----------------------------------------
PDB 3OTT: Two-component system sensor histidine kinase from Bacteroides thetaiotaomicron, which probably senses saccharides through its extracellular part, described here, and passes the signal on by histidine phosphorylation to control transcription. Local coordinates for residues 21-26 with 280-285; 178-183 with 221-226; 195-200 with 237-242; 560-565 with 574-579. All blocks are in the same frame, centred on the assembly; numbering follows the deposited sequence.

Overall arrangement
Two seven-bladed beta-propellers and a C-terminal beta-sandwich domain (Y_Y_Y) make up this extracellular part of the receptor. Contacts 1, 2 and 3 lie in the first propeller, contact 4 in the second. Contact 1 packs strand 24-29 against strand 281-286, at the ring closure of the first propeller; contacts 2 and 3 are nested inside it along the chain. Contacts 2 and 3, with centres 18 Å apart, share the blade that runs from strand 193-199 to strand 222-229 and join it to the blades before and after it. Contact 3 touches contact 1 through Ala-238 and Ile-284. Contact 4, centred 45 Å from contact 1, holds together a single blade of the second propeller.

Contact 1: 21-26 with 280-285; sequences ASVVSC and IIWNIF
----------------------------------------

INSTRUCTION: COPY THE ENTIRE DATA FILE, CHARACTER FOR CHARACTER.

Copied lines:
PDB 3OTT: Two-component system sensor histidine kinase from Bacteroides thetaiotaomicron, which probably senses saccharides through its extracellular part, described here, and passes the signal on by histidine phosphorylation to control transcription. Local coordinates for residues 21-26 with 280-285; 178-183 with 221-226; 195-200 with 237-242; 560-565 with 574-579. All blocks are in the same frame, centred on the assembly; numbering follows the deposited sequence.

Overall arrangement
Two seven-bladed beta-propellers and a C-terminal beta-sandwich domain (Y_Y_Y) make up this extracellular part of the receptor. Contacts 1, 2 and 3 lie in the first propeller, contact 4 in the second. Contact 1 packs strand 24-29 against strand 281-286, at the ring closure of the first propeller; contacts 2 and 3 are nested inside it along the chain. Contacts 2 and 3, with centres 18 Å apart, share the blade that runs from strand 193-199 to strand 222-229 and join it to the blades before and after it. Contact 3 touches contact 1 through Ala-238 and Ile-284. Contact 4, centred 45 Å from contact 1, holds together a single blade of the second propeller.

Contact 1: 21-26 with 280-285; sequences ASVVSC and IIWNIF